Sunday, October 31, 2010

Forcing Case Sensitivity in Teradata

Teradata is by default case insensitive. But there are certain scenarios that you might face, where you want the WHERE clause to check only for the pattern in the specified case. This is how you achieve it: by adding a predicate to the constraint (CASESPECIFIC)


UPPER('hello') = 'hello' (CASESPECIFIC); --will not return the current_date

('HELLO') = 'hello' (CASESPECIFIC); --will return the current_date

(Please leave a comment if you find my posts helpful)

Friday, October 8, 2010

Top vs Sample

There was a question raised in my team's discussion forum as to which one of these is better to use to get a sample of the data? There were different kinds of suggestions from various online forums, but none had the reason behind why one is better than the other.
I read through TD documentation and this is what I put forth to my group:

1. The system evaluates the top n operator after all other clauses in the SELECT request have been evaluated. (So, I think it doesn’t help in data processing time. Must only affect the I/O time)
2. It gives the ranked result only when you specify order by clause. So, If you don’t specify order by, results can be any n rows.

1. SAMPLE clause comes with a keyword ‘RANDOMIZED ALLOCATION’ that specifies whether retrieved rows are sampled randomly across the amps or proportionate to the number of qualified rows per AMP. Proportional allocation is default.
2. SAMPLE also operates on the evaluated output. Hence, it does not improve query processing time.

My inference:
Comparing TOP and SAMPLE, as both execute the query completely, it is better to use TOP(without order by) because we will not provide the system an overhead of getting proportional output from each amp.

Just couple more interesting finds about TOP vs RANK:
1. The QUALIFY clause with the RANK or ROW_NUMBER ordered analytical functions returns the same results as the TOP n operator.
2. For best performance, use the TOP option instead of the QUALIFY clause with RANK or ROW_NUMBER. In best-case scenarios, the TOP option provides better performance; in worst-case scenarios, the TOP option provides equivalent performance

Hope this helps!

Wednesday, August 4, 2010

Timestamp to time

I recently encountered an issue, when I tried to typecast timestamp into time in SQL Assistant(it ran fine in bteq scripts),
Is what I executed, and I got the following error:
SELECT Failed. 5402: WITH TIME ZONE is incompatible with specified data type.
My version details:
Control Panel -> Administrative tools -> ODBC -> click configure on DSN -> Options -> Datetime format -> Set to AAA
(Mine was set to III)
I decided to write a blog entry, as I searched quite extensively on this issue, but was not able to find a resolution on internet. My DBA team helped me by filing TD service request. Hope this helps.
(P.S: Sorry for the discontinuity in performance enhancement suggestions, I will continue the series when I find some spare time)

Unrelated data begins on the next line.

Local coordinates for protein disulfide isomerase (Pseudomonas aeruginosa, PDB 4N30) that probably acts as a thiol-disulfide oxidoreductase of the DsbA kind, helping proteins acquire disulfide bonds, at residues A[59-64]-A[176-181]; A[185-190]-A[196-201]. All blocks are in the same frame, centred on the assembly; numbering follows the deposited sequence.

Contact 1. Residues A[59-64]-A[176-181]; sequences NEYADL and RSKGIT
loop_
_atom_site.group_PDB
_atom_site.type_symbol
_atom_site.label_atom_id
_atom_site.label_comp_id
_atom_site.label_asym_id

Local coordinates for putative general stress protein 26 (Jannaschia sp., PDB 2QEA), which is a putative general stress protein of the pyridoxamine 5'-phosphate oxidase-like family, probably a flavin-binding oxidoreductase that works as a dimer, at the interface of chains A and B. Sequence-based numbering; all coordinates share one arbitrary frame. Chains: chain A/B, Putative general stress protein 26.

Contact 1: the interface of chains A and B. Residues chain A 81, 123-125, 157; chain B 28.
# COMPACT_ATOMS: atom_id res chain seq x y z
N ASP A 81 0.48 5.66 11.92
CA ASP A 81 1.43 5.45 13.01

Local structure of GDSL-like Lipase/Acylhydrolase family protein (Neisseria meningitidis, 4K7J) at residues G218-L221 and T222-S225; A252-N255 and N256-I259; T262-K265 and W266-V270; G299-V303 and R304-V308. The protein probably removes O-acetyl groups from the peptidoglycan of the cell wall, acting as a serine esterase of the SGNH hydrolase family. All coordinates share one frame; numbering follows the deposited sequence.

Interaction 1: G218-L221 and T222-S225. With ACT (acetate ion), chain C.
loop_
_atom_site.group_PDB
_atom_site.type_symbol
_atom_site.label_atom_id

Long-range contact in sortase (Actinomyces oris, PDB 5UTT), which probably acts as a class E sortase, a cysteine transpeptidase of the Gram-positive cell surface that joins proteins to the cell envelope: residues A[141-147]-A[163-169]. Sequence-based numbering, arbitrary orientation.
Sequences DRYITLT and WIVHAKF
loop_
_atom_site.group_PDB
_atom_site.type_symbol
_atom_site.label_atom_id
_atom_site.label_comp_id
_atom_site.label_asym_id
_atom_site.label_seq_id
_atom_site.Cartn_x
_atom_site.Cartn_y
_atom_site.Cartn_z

Wednesday, July 7, 2010

Performance tuning #1

I have taken a long break from updating this blog.
To appease my mind, I am going to update a series of posts for Performance tuning, as it is going on in my project work.
When it comes to performance tuning, we cannot stick to a certain set of rules. It varies based on the data you are dealing with.
Although, we can create a baseline and address issues based on scenarios we face on a day to day basis.
Feel free to comment and ask questions. I will try and address them as soon as I can.
  1. Utilizing Teradata’s Parallel Architecture:
If you understand what happens in the background, you will be able to make your query work its best. So, try and run explain plan on your query before executing it and see how the PE(Parsing Engine) has planned to execute it.
Understand the Key-words in Explain plan. I will have to write a more detailed post on this topic. But for now, let us go on with the highlights
  1. Understanding Resource consumption:
Resource that you consume can be directly related to dollars. Be aware and frugal about the resources you use.
Following are the factors you need to know and check from time to time:
  1. CPU consumption
  2. Parallel Efficiency / Hot amp percentage
  3. Spool usage
  1. Help the Parser:
Since the architecture has been made to be intelligent, we have to give it some respect J. You can help the parser understand data you are dealing with, by collecting statistics. But you need to be careful when you do so, due to 2 reasons:
  1. Incorrect stats are worse than not collecting stats, so make sure your stats are not stale(old)
  2. If your dataset changes rapidly in your table, and suppose you are dealing with a lot of data, then collecting stats itself might be resource consuming. So, based on how frequently your table will be accessed, you will have to make the call
  1. Since same SQL can be written in different ways, you will have to know which method is better than which. For eg, creating Volatile table vs Global temp table vs working table. You cannot directly point out which is the best, But I can touch base on the pros and cons and comparison for them.
  2. Take a step back and look at the whole process. Consider how much data you need to keep, how critical is it for your business to get the data soon, how frequently do you need to run your SQL. Most of the times, the ‘big picture’ will give you a lot of answers